Miah Daughtery is literacy director of content advocacy and design at NWEA, a nonprofit assessment provider.
One of my favorite childhood series was “The Baby-Sitters Club” by Ann M. Martin. I devoured the series, eagerly awaiting each new installment. Kristy, Claudia, Mary Anne and Stacy were my literary best friends, and I spent many afternoons imagining life in Stonybrook, Connecticut.
Kristy, Mary Anne and Stacy were White; Claudia was Japanese. Stacy had diabetes, Mary Anne’s mother was deceased, and Kristy’s parents were divorced. They were different from my limited, lived experiences, but I learned a lot. Even though I was a Black girl in Detroit, I wanted to visit Connecticut well into my 20s.
Until episode 14.
In episode 14, Jessi Ramsey joins the club. Jessi is Black.
At that point, I stopped imagining Stonybrook and started imagining life in Stonybrook. I stopped being an observer of the club and became an honorary member of the club.
So did my friends, all Black girls from Detroit.
Our love of the series deepened when Jessi came. A Black babysitter? A Black babysitter who was smart and respected? We all wanted to be Jessi.
This was in the 1980s, when there weren’t many popular fiction children’s or young adult novels featuring a range of racially and ethnically diverse characters. Having one character redefined the series for me in a powerful way — it affirmed me and showed me I also fit in. That I, too, am America.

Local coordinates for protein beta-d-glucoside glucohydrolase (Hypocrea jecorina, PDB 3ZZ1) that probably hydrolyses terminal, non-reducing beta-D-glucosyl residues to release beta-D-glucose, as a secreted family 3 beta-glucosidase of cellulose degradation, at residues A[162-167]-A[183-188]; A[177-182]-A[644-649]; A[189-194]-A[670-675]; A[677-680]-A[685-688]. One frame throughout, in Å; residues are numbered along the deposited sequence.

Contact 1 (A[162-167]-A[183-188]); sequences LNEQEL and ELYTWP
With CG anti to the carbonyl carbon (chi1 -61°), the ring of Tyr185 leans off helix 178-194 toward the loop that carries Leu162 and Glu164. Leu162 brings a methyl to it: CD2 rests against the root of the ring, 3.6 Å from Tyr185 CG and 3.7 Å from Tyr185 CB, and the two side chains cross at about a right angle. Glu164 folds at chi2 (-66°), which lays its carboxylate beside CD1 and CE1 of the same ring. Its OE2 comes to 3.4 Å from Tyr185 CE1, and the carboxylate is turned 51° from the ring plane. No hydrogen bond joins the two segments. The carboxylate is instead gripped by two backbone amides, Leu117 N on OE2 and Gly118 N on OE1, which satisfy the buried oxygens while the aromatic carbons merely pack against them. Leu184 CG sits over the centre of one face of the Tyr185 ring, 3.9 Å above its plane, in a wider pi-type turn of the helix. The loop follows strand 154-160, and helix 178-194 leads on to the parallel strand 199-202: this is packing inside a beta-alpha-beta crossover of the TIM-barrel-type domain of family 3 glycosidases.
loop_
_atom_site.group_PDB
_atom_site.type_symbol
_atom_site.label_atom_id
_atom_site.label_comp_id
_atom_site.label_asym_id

You might think that in 2022, students have expansive opportunities to have revelatory and affirmative literary experiences, where they see themselves between the covers. You would be wrong.
As recently as 2018, the Cooperative Children’s Book Center published the percentage of books depicting characters from ethnically diverse backgrounds:
- American Indians: 1%
- Latinx: 5%
- Asian/Pacific Islander: 7%
- African and African American: 10%
- White: 50%
Oh, animals? Animals make up 27% of characters in children’s books — more than American Indian, Latinx, API, African, and African American people combined.
This means you’re more likely to find a book with a talking lion than a book with a child from Thailand.
The opportunities I had to see a brilliant entrepreneurial brown girl, like myself, in texts like “The Baby-Sitters Club” still do not exist for many children. Students need access to texts diverse in race, ethnicity, gender and language. Such access increases motivation, which is likely to have a positive impact on reading comprehension.
Scholar Rudine Bishop Sims astutely notes, “When children cannot find themselves reflected in the books they read, or when the images they see are distorted, negative, or laughable, they learn a powerful lesson about how they are devalued in the society of which they are a part.”
Access expands vocabulary, deepens understanding of syntax and language structures, provides opportunities for problem-solving, provides critical affirming experiences to students’ own lives, and presents opportunities for students to learn about people with different lived experiences. These are critical for a multicultural, diverse, pluralistic society.